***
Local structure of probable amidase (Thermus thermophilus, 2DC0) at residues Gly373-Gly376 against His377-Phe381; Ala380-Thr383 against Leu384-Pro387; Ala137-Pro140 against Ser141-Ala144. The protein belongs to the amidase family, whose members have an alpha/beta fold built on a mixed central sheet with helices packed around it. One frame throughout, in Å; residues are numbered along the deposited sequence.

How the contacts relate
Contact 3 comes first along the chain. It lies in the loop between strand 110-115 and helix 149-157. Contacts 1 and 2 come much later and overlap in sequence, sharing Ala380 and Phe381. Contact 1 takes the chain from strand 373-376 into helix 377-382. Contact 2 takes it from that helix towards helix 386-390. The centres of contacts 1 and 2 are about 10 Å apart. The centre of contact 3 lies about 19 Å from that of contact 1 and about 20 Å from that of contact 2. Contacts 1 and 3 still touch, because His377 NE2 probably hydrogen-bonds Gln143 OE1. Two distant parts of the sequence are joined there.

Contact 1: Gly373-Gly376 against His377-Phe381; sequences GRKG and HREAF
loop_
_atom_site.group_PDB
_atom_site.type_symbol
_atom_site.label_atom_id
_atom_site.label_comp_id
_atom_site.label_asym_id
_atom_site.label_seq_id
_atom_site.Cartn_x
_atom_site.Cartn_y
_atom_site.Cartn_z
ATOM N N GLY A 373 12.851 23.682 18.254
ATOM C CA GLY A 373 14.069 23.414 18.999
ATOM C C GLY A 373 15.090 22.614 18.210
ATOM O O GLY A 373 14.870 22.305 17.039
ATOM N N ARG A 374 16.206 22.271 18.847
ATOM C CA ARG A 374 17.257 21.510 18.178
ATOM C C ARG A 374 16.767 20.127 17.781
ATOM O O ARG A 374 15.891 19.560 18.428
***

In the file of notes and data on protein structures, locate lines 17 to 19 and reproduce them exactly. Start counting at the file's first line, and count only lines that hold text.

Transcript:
ATOM C C GLY A 373 15.090 22.614 18.210
ATOM O O GLY A 373 14.870 22.305 17.039
ATOM N N ARG A 374 16.206 22.271 18.847